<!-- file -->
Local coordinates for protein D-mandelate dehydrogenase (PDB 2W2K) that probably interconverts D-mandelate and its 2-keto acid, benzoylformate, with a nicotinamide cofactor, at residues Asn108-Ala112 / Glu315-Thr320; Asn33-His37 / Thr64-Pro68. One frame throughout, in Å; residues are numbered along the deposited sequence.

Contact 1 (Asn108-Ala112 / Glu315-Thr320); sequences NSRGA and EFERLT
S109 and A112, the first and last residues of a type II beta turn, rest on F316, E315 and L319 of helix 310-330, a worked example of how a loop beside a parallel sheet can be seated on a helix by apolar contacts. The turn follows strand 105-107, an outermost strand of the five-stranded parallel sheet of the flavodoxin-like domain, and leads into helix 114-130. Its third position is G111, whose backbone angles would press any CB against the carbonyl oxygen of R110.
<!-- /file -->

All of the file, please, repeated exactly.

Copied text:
Local coordinates for protein D-mandelate dehydrogenase (PDB 2W2K) that probably interconverts D-mandelate and its 2-keto acid, benzoylformate, with a nicotinamide cofactor, at residues Asn108-Ala112 / Glu315-Thr320; Asn33-His37 / Thr64-Pro68. One frame throughout, in Å; residues are numbered along the deposited sequence.

Contact 1 (Asn108-Ala112 / Glu315-Thr320); sequences NSRGA and EFERLT
S109 and A112, the first and last residues of a type II beta turn, rest on F316, E315 and L319 of helix 310-330, a worked example of how a loop beside a parallel sheet can be seated on a helix by apolar contacts. The turn follows strand 105-107, an outermost strand of the five-stranded parallel sheet of the flavodoxin-like domain, and leads into helix 114-130. Its third position is G111, whose backbone angles would press any CB against the carbonyl oxygen of R110.